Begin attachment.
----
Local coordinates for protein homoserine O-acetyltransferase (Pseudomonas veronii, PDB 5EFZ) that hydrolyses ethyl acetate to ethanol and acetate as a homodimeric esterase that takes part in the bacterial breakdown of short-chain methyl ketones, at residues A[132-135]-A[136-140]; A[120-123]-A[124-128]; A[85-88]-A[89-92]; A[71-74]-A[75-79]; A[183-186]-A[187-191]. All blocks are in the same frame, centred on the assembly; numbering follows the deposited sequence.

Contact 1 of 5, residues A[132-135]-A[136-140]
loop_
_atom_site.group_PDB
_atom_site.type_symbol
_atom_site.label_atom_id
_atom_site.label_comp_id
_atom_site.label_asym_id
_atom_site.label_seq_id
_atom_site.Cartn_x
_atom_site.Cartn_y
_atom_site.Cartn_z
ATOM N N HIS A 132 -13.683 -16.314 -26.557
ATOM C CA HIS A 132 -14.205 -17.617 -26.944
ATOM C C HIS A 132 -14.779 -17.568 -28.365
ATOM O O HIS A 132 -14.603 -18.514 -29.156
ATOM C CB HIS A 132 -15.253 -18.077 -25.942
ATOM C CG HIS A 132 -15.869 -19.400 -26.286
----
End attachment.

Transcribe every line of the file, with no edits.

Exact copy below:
Local coordinates for protein homoserine O-acetyltransferase (Pseudomonas veronii, PDB 5EFZ) that hydrolyses ethyl acetate to ethanol and acetate as a homodimeric esterase that takes part in the bacterial breakdown of short-chain methyl ketones, at residues A[132-135]-A[136-140]; A[120-123]-A[124-128]; A[85-88]-A[89-92]; A[71-74]-A[75-79]; A[183-186]-A[187-191]. All blocks are in the same frame, centred on the assembly; numbering follows the deposited sequence.

Contact 1 of 5, residues A[132-135]-A[136-140]
loop_
_atom_site.group_PDB
_atom_site.type_symbol
_atom_site.label_atom_id
_atom_site.label_comp_id
_atom_site.label_asym_id
_atom_site.label_seq_id
_atom_site.Cartn_x
_atom_site.Cartn_y
_atom_site.Cartn_z
ATOM N N HIS A 132 -13.683 -16.314 -26.557
ATOM C CA HIS A 132 -14.205 -17.617 -26.944
ATOM C C HIS A 132 -14.779 -17.568 -28.365
ATOM O O HIS A 132 -14.603 -18.514 -29.156
ATOM C CB HIS A 132 -15.253 -18.077 -25.942
ATOM C CG HIS A 132 -15.869 -19.400 -26.286